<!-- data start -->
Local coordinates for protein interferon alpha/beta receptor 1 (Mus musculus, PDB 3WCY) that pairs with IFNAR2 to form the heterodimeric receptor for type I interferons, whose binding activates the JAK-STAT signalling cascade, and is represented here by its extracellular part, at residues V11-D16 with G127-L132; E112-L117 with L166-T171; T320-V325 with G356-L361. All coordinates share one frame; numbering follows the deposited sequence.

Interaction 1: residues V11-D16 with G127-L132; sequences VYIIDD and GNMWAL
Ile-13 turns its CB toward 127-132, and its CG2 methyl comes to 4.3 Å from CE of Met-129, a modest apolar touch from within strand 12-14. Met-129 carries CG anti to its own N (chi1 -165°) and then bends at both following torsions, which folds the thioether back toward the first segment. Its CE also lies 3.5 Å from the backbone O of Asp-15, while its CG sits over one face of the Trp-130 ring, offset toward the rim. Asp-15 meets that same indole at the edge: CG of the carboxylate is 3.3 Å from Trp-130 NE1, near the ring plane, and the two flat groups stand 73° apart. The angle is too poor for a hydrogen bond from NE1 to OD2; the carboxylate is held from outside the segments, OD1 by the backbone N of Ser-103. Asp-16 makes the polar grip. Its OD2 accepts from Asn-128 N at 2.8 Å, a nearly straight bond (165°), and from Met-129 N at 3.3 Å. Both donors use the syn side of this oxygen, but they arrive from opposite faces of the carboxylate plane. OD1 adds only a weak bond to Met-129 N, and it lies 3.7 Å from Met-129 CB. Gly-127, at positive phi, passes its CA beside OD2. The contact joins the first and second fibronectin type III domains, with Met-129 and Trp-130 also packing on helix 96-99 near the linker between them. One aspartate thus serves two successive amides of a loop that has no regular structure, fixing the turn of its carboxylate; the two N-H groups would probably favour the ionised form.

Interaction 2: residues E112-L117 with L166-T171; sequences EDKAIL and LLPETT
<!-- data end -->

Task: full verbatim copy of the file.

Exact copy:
Local coordinates for protein interferon alpha/beta receptor 1 (Mus musculus, PDB 3WCY) that pairs with IFNAR2 to form the heterodimeric receptor for type I interferons, whose binding activates the JAK-STAT signalling cascade, and is represented here by its extracellular part, at residues V11-D16 with G127-L132; E112-L117 with L166-T171; T320-V325 with G356-L361. All coordinates share one frame; numbering follows the deposited sequence.

Interaction 1: residues V11-D16 with G127-L132; sequences VYIIDD and GNMWAL
Ile-13 turns its CB toward 127-132, and its CG2 methyl comes to 4.3 Å from CE of Met-129, a modest apolar touch from within strand 12-14. Met-129 carries CG anti to its own N (chi1 -165°) and then bends at both following torsions, which folds the thioether back toward the first segment. Its CE also lies 3.5 Å from the backbone O of Asp-15, while its CG sits over one face of the Trp-130 ring, offset toward the rim. Asp-15 meets that same indole at the edge: CG of the carboxylate is 3.3 Å from Trp-130 NE1, near the ring plane, and the two flat groups stand 73° apart. The angle is too poor for a hydrogen bond from NE1 to OD2; the carboxylate is held from outside the segments, OD1 by the backbone N of Ser-103. Asp-16 makes the polar grip. Its OD2 accepts from Asn-128 N at 2.8 Å, a nearly straight bond (165°), and from Met-129 N at 3.3 Å. Both donors use the syn side of this oxygen, but they arrive from opposite faces of the carboxylate plane. OD1 adds only a weak bond to Met-129 N, and it lies 3.7 Å from Met-129 CB. Gly-127, at positive phi, passes its CA beside OD2. The contact joins the first and second fibronectin type III domains, with Met-129 and Trp-130 also packing on helix 96-99 near the linker between them. One aspartate thus serves two successive amides of a loop that has no regular structure, fixing the turn of its carboxylate; the two N-H groups would probably favour the ionised form.

Interaction 2: residues E112-L117 with L166-T171; sequences EDKAIL and LLPETT